Fiber Deep Dive with a Network Designer

By Teresa Bazzle

What happens when a FTTH designer switches gears and designs for node+0 networks? This article explores the different considerations fiber deep network design requires, and how fiber deep and PON networks are complementary. 

Front of mind for cable operators today are ever-increasing customer bandwidth needs, particularly related to service expectations and preparing for the future. Getting ahead of demand entails driving digital-to-RF transition away from the headend — deeper into the network — and planning now for co-existence with additional technologies. Much of the focus has been on transforming traditional hybrid fiber-coaxial networks to fiber deep networks. But it could be that a passive optical network (PON) for tomorrow may become an integral part of the fiber deep planning process beginning today. With that being said, how does someone with a strong background in PON FTTx design approach a fiber deep network design?

Make no mistake — there are differences between fiber deep and PON architectures. In a fiber deep or node+0 architecture, no active devices are used except for the fiber node. In this unamplified architecture, a large serving area currently served by one analog node is broken into smaller areas each serving around 64 to 128 subscribers, using fiber-fed “child” nodes. This configuration brings the optical-to-electrical conversion much closer to the subscribers, simplifies the network operation by eliminating powered amplifiers, and increases the bandwidth capability. 

 A FTTH or PON scenario takes the fiber even deeper into the network. An optical line terminal (OLT) typically serving thousands of homes replaces the functions of the parent and child nodes. The OLT provides signal to many passive optical splitter inputs. Each splitter breaks the signal into 16, 32, 64, or 128 outputs, each carrying the same signal. An optical fiber then is used all the way to each home or business. At the house, an optical network terminal (ONT) converts the signal back to electrical for distribution over present-day in-home connectivity platforms.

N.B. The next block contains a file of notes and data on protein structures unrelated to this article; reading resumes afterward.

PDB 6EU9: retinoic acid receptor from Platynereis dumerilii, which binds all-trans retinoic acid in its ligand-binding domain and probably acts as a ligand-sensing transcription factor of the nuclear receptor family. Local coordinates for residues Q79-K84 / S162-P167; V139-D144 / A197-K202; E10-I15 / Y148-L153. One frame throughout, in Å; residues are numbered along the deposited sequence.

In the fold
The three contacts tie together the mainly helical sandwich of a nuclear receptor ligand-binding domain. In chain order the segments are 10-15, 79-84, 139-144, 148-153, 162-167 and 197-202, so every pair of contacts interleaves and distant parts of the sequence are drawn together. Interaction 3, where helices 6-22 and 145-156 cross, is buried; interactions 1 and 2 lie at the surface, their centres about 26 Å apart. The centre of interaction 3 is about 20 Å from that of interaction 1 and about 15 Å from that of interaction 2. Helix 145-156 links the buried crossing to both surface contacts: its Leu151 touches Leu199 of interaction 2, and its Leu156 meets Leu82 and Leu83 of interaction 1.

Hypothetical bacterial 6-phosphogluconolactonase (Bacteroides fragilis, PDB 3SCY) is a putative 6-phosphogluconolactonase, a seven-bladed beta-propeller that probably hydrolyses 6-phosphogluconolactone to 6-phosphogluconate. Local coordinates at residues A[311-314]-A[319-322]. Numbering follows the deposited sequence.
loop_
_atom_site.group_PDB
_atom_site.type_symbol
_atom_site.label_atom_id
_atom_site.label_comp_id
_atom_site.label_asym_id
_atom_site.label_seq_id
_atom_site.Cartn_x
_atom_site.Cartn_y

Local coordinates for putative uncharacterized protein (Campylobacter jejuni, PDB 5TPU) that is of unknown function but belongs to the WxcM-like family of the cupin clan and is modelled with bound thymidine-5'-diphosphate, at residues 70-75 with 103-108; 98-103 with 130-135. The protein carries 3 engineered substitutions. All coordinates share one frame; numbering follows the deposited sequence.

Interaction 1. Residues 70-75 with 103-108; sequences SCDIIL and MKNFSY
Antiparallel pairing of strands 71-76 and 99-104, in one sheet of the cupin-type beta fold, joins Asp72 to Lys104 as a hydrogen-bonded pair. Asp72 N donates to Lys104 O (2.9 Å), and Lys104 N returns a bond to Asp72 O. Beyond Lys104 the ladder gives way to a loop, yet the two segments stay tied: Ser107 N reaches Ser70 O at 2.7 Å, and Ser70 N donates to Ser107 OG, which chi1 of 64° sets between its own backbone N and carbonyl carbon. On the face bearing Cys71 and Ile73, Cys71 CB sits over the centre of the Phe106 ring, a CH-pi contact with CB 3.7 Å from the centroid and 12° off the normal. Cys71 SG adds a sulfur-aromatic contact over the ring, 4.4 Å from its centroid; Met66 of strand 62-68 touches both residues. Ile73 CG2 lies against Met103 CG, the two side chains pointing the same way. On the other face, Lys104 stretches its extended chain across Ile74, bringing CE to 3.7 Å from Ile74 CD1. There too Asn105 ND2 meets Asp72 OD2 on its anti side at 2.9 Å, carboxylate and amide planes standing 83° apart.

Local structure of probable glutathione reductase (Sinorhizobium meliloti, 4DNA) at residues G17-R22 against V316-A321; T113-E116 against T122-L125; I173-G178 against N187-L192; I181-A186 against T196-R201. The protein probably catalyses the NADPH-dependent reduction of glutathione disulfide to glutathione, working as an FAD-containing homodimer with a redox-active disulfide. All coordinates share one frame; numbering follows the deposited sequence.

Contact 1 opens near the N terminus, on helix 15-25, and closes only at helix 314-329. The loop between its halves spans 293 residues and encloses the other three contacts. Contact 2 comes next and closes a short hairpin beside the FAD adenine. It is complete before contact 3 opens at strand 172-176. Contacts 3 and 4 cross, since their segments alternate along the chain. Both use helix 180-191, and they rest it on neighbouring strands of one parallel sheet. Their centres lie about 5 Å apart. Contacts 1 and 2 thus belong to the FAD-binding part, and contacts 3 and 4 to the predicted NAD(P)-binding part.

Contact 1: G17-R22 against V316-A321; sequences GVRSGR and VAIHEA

Let’s explore the main components of the network updated by a fiber deep-to-PON transition from the subscriber to the headend. From the home to the curb, a single-fiber drop replaces the coax drop. One fiber is usually enough, since the technology supports multiple wavelengths transmitted over a single fiber. Drop cables can be factory connectorized with environmentally hardened connectors on one end or on both ends, providing flexibility for the installer. Field-installable connectors can also be used. The drop may connect to a network interface device (NID) housing to create an interface between the outside and inside of the house, where an indoor fiber drop assembly can be used to connect to the ONT.

In the neighborhood, optical fiber replaces hardline coax cable, multiport optical terminals replace taps, and environmentally hardened single-fiber and multifiber connectors replace RF connectors. These products are specifically designed to increase deployment speed and network capability with reduced installation disruptions. In a typical design, a multiport would be connected or spliced to the distribution fiber in the cable and act as the transition from the drop to the home.

The distribution cable may be a bulk cable or can be factory terminated with specific multifiber access points for additional ease of installation. In bulk cable applications, both loose tube and ribbon cable serve the distribution plant well, and modern versions streamline cable access procedures as well as the fiber splicing process through advancements in jacket access technologies and ribbon splicing efficiencies. 

These cables may then meet at a splitter cabinet or housing, which contains the designed quantity of splitters of the predetermined split ratio, typically anywhere from 1×16 to 1×64. From this housing, feeder fibers connect the splitter inputs to the OLT. Feeder fibers may be loose tube or ribbon cables, and can be high-fiber-count cables and/or part of a fiber cable ring topology.